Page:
The US Supreme Court has scheduled the hearing of this case for 18 January 2022 and is expected to announce its decision by mid-June
Law firm B. Cremades & Asociados represents the Jewish Community of Madrid and the Federation of Jewish Communities of Spain, both institutions, appearing as “third party interveners” before the US Supreme Court in the case Cassirer vs Fundación Colección Thyssen-Bornemisza.
On 30 September, the US Supreme Court accepted the Cassirer family’s petition for cassation in a dispute that has been going on for more than 20 years over the painting “Rue St. Honoré, après midi, effet de pluie” by Camille Pissarro, which the Nazis plundered from the family and which can now be seen in the Thyssen Museum in Madrid. This acceptance is discretionary on the part of the Supreme Court and only less than 3% of cases are accepted for processing. Once again, and as had happened in previous phases of this litigation, the Jewish Community of Madrid and the Federation of Jewish Communities of Spain have joined the case as “amicus curiae” with a brief filed on 22 November.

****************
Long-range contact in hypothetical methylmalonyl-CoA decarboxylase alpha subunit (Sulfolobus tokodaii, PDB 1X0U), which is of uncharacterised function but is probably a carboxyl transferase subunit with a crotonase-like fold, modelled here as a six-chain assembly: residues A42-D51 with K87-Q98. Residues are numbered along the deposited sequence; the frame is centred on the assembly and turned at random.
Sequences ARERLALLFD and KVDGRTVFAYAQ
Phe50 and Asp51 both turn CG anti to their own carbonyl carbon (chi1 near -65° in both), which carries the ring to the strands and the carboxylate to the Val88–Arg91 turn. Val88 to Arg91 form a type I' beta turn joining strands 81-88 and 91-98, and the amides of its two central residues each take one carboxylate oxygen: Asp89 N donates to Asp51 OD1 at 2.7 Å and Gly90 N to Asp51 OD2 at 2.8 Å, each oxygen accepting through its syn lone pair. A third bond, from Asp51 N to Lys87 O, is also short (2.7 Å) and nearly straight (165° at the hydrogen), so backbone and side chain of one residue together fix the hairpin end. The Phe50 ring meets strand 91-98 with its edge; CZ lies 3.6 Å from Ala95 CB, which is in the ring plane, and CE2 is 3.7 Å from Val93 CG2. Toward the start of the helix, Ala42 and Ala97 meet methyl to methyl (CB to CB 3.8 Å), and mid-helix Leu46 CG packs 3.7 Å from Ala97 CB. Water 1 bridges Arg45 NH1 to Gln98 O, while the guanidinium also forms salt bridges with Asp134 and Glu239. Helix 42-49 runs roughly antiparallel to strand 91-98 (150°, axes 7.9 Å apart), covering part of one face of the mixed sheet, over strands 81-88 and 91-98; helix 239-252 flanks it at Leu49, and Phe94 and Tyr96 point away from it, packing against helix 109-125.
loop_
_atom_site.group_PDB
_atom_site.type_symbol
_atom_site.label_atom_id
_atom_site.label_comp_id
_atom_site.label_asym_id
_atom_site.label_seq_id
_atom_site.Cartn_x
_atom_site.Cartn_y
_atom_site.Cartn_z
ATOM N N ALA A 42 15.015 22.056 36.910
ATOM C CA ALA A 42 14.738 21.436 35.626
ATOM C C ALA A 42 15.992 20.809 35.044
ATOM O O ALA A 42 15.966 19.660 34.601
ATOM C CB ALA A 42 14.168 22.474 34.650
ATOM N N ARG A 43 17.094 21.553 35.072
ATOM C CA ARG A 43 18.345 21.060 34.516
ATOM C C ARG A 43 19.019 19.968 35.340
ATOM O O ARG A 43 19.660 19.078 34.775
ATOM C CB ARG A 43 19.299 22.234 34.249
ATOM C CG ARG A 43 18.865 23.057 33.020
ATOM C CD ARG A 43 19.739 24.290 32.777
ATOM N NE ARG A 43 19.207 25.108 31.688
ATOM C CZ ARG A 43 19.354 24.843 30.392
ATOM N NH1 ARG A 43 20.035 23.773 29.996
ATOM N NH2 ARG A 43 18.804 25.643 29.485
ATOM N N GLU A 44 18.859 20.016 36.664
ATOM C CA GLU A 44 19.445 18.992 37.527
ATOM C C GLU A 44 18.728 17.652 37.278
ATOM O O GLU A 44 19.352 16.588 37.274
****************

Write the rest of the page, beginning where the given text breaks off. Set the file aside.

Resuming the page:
“The figure of amicus curiae dates back to Roman law, although it is true that it is currently more established in Anglo-Saxon law,”,explains Patrick T. Byrne, partner at the law firm B. Cremades & Asociados. “The communities we represent came to this decision because they believe the court can set an important precedent for how US courts should address claims related to Nazi-stolen art,” he added.
The specific issue to be reviewed by the Supreme Court is that US courts have so far used Spanish Law because the painting was sold and is located in Spain. “If US Law is used, it changes the situation for the Cassirer family because, unlike Spanish Law, the applicable American Law has no statute of limitations for these cases,” explains Bernardo Cremades Jr, of B. Cremades & Asociados. “If the Cassirers win before the Supreme Court, the case would be reopened,” he adds.
B. Cremades & Asociados team is made up of lawyers Bernardo M. Cremades Román (pictured left) and Patrick T. Byrne (pictured right).